Jefferson Airplane – Bark (RS 95)

“If you ask me, Bark is the ‘Plane’s most magnuminious opus since After Bathing at Baxter’s, and even if its woof and whissshh ain’t quite as supersonic as some of their other platters, it’ll getcha there on time just like an amyl nitrate TV Dinner garnished this time with a little Valium.”

Black Sabbath – Master of Reality (RS 96)

“The thick, plodding, almost arrhythmic steel wool curtains of sound the group is celebrated and reviled for only appear in their classical state of excruciating slowness on two tracks, “Sweet Leaf” and “Lord of This World,” and both break into driving jams that are well worth the wait. Which itself is no problem once you stop thinking about how bored you are and just let it filter down your innards like a good bottle of Romilar. Rock & roll has always been noise, and Black Sabbath have boiled that noise to its resinous essence.”

The Rolling Stones – Hot Rocks 1964-1971 (RS 102)

“They are the most creative and self-sustaining rock & roll band in history, and, despite what some observers say, not tired at all yet. “Gimme Shelter,” “You Can’t Always Get What You Want,” and “Brown Sugar” point the way, and if Jagger & Co. are perhaps the most decadent or even, in the words of some, evil of our heroes, they also have the surest grasp of who we are and where we are going.”

Emerson, Lake and Palmer – Pictures At An Exhibition (RS 103)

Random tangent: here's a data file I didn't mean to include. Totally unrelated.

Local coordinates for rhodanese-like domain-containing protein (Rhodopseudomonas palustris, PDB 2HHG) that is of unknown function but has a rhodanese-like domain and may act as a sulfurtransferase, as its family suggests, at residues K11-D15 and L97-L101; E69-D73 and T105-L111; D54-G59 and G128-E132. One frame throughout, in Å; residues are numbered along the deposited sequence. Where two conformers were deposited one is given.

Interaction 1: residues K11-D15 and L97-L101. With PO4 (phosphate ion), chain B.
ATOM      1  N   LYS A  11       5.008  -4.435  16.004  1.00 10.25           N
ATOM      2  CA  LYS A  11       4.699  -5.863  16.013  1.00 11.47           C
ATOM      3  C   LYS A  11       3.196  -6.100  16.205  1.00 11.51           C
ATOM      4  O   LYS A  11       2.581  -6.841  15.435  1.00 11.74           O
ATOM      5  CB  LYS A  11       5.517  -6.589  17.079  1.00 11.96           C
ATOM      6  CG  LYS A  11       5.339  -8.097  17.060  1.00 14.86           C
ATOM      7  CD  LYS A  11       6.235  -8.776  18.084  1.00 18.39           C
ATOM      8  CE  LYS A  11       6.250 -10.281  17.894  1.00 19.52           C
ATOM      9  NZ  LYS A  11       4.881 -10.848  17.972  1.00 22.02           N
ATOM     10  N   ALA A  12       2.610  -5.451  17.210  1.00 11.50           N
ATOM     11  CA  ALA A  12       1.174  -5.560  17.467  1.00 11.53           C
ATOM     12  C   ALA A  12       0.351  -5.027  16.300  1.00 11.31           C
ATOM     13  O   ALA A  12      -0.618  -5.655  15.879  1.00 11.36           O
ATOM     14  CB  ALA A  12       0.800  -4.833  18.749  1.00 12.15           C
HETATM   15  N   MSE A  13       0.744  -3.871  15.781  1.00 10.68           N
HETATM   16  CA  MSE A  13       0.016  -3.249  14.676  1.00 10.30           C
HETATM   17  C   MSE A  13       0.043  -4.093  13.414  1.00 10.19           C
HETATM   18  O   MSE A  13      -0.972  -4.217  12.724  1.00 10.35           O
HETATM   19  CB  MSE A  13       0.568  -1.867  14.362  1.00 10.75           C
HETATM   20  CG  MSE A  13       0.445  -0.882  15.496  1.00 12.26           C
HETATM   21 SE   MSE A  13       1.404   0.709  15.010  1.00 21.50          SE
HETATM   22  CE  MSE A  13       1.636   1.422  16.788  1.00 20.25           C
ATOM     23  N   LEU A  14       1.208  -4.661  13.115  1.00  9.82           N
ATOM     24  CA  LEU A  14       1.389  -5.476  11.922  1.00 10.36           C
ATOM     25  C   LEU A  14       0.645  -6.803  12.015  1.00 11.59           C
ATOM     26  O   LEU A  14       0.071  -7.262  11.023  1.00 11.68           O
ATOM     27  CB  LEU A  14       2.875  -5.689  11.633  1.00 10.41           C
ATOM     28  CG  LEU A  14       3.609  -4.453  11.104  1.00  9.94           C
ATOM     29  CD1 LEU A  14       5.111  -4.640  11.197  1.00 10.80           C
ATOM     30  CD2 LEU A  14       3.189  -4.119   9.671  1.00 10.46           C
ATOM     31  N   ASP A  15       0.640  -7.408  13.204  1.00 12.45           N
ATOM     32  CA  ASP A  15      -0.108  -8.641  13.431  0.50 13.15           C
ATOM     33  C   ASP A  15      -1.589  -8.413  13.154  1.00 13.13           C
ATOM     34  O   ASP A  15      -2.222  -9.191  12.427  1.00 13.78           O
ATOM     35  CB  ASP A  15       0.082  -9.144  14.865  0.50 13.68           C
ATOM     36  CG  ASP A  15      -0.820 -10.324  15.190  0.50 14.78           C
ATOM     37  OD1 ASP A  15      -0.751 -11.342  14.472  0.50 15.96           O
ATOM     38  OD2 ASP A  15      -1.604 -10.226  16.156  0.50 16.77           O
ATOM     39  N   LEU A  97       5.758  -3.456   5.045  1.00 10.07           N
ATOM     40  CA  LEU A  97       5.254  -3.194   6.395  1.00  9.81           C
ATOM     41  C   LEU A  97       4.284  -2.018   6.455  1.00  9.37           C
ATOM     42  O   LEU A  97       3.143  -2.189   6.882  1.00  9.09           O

“Emerson, Lake & Palmer are bombastic and tasteless and they probably know it, but tastelessness has never been far from the sense of fun at the core of rock & roll, or bombast either, these days.”

King Crimson – Islands (RS 103)

“King Crimson would like you to think that they’re strange, but they’re not. What they are is a semi-eclectic British band with a penchant for fantasy and self-indulgence whose banally imagistic lyrics are only matched by the programmatic imagery of their music.”

Blue Oyster Cult – Blue Oyster Cult (RS 105)

“While I can’t honestly say that they have yet attained the degree of maniacal control held by either Alice or Black Sabbath, they do have the formula down better than most bands in recent memory, and not only that, but at times they sound a lot like the Music Machine, of “Talk Talk” and one-black-glove-on – each – member’s – pick – hand fame, not to mention the whole 1965-6-7 acid-fuzztone-feedback-freakout genre. Which means in front that they have achieved a highly delicate synthesis, uniting the noise which some of us old farts of 23 grew up on and loved with the Zeepelin-Sabbath-Grand Funk juggernaut-rock which many of us have had so much trouble with and which “the kids,” of course, thrive on.”

Janis Joplin – In Concert (RS 110)

“On the record, we hear her as she gradually passes from the tailend of the initial exuberant phase with Big Brother, through the jarring difference between that on-stage persona and what emerges immediately in the Full-Tilt Boogie Band tapes, on which we hear a disoriented and thoroughly pathetic individual and a music whose raggedness is made even less palatable by the breakdown and sense of strain behind it. ”

Hawkwind – In Search Of Space (RS 111)

“…this album, friends, is Psychedelic from the cover to the fadeout of the last groove. The music itself mostly sounds pretty much the same: monotone jammings with hypnotic rhythms and solos unravelling off into … well, space. The synthesizers warble, woof and scream and gurgle like barfing computers, the drums pound, and the singers chant Unknown Tongue rebops…”

Grand Funk Railroad – Phoenix (RS 121)

“And the material is for the most part just about as plodding as we’ve come to expect. Most rock is plodding now, and the real question is whether you can forget all about the adrenaline whoop of Chuck Berry and Little Richard and let yourself get into it on its own terms.”

Elvis Presley – Burning Love (RS 125)